For some reason I woke up around 2:30am and it was clear pretty quickly I wasn’t going back to sleep so I made some coffee and started working on the blog (what else?). I made my way out for breakfast around 7:30am.
I had 9am reservations for the Statue of Liberty ferry and took a Lyft from the restaurant back over to Liberty State Park. You can get to the Statue from either here or Battery Park in New York. Since I’d already known I was staying on the Jersey side when I bought the ticket in February, this made much more sense.
The ferry ride to Ellis Island was pretty quick; 10 minutes maybe? I wasn’t really paying attention. For some reason in planning this it never occurred to me that I’d go to Ellis Island. You didn’t have to get off the ferry here, I could have stayed on and gone directly to the Statue. But I figured, well I’m here, might as well.
I asked one of the attendants and sure enough: they don’t care how you got there or where you go next as long as you have a ticket. So when I was done I was able to take the ferry over to New York rather than back to NJ, and then a Lyft and a 30 minute bus ride back over the Hudson. I was pretty excited about that little development! So much simpler and quicker.
This was a full on museum which I wasn’t expecting for some reason. I wasn’t really in the mood but felt like I should at least check it out. They had a research center where I did try to see if I could find records of my grandmother coming over from Austria, which I know she did in 1912. Her name didn’t come up – maybe because she was only 2 years old at the time? – and I couldn’t remember her mother’s name (it finally came to me this morning, of course!) so I gave up after awhile. You had to have a name unfortunately; if they had allowed a search by boat and year I probably could have found them.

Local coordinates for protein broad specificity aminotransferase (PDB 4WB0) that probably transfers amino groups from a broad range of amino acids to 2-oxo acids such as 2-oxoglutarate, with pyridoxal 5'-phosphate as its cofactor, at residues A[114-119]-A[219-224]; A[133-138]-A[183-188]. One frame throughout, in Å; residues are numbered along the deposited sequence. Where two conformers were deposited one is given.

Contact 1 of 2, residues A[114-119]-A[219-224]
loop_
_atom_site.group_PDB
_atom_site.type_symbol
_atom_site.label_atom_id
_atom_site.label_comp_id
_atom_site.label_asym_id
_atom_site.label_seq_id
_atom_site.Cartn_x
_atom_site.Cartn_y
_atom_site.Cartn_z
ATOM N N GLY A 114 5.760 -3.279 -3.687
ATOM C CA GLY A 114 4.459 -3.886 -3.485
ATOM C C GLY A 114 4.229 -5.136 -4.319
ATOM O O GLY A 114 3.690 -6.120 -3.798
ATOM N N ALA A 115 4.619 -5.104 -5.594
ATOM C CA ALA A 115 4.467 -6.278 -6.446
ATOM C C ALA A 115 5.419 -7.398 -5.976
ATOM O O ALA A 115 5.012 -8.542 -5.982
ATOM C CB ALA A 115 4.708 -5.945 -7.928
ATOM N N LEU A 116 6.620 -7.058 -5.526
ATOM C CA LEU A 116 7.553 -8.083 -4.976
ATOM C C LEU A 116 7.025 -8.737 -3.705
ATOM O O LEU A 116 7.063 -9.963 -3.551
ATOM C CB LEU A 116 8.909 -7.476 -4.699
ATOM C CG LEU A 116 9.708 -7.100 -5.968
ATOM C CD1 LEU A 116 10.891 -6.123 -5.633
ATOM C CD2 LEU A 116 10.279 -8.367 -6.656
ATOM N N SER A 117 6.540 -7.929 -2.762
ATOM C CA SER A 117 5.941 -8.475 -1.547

There were 2 movies about the immigration experience, I went to just one of them, about 30 minutes. It was good, gives you a lot to think about, especially how much we take for granted. One of the displays gave the history of the Americas which started with: “Despite the myth that North America lay ’empty’ and available for the taking, European explorers encountered over 200 different cultures whose ancestors had lived on this continent for thousands of years. Through armed conflict, Europeans seized the land and claimed it for themselves. This often entailed enslaving, subjugating, or removing native peoples to reservations against their will. Disease was an unintended instrument of conquest – millions of Native Americans died from foreign viruses to which they had no resistance.”
I was ready to go about 11am. There was a ferry over to the Statue at 11:05. My timing all day worked just like magic that way.
This was taken from the ferry, obviously. It circled around to the left side of this shot and docked.
There are several levels of tickets you can buy: Island, Pedestal, Crown. I went for Crown. At the end of this walk to your left were lockers where you had to store your stuff – no bags allowed, especially if you were Crown because of the narrow spaces. It was a good call.